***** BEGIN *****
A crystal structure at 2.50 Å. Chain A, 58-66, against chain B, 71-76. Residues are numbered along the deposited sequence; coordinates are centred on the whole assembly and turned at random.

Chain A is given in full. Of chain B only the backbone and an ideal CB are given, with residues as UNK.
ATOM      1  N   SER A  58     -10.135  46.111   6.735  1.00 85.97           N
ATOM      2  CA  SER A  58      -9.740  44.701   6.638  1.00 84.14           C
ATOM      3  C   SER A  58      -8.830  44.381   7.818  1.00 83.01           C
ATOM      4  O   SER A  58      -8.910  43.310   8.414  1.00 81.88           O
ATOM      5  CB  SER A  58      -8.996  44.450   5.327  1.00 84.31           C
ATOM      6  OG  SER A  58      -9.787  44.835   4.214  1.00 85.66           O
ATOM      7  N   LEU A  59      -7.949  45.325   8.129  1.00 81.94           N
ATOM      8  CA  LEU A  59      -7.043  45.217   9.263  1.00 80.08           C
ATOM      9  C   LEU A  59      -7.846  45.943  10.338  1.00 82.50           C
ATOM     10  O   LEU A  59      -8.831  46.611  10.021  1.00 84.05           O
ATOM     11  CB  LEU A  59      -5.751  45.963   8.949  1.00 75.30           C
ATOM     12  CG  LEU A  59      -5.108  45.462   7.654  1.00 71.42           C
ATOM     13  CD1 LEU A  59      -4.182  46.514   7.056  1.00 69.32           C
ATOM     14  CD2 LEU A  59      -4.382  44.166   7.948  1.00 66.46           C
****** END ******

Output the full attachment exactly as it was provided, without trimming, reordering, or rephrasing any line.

A crystal structure at 2.50 Å. Chain A, 58-66, against chain B, 71-76. Residues are numbered along the deposited sequence; coordinates are centred on the whole assembly and turned at random.

Chain A is given in full. Of chain B only the backbone and an ideal CB are given, with residues as UNK.
ATOM      1  N   SER A  58     -10.135  46.111   6.735  1.00 85.97           N
ATOM      2  CA  SER A  58      -9.740  44.701   6.638  1.00 84.14           C
ATOM      3  C   SER A  58      -8.830  44.381   7.818  1.00 83.01           C
ATOM      4  O   SER A  58      -8.910  43.310   8.414  1.00 81.88           O
ATOM      5  CB  SER A  58      -8.996  44.450   5.327  1.00 84.31           C
ATOM      6  OG  SER A  58      -9.787  44.835   4.214  1.00 85.66           O
ATOM      7  N   LEU A  59      -7.949  45.325   8.129  1.00 81.94           N
ATOM      8  CA  LEU A  59      -7.043  45.217   9.263  1.00 80.08           C
ATOM      9  C   LEU A  59      -7.846  45.943  10.338  1.00 82.50           C
ATOM     10  O   LEU A  59      -8.831  46.611  10.021  1.00 84.05           O
ATOM     11  CB  LEU A  59      -5.751  45.963   8.949  1.00 75.30           C
ATOM     12  CG  LEU A  59      -5.108  45.462   7.654  1.00 71.42           C
ATOM     13  CD1 LEU A  59      -4.182  46.514   7.056  1.00 69.32           C
ATOM     14  CD2 LEU A  59      -4.382  44.166   7.948  1.00 66.46           C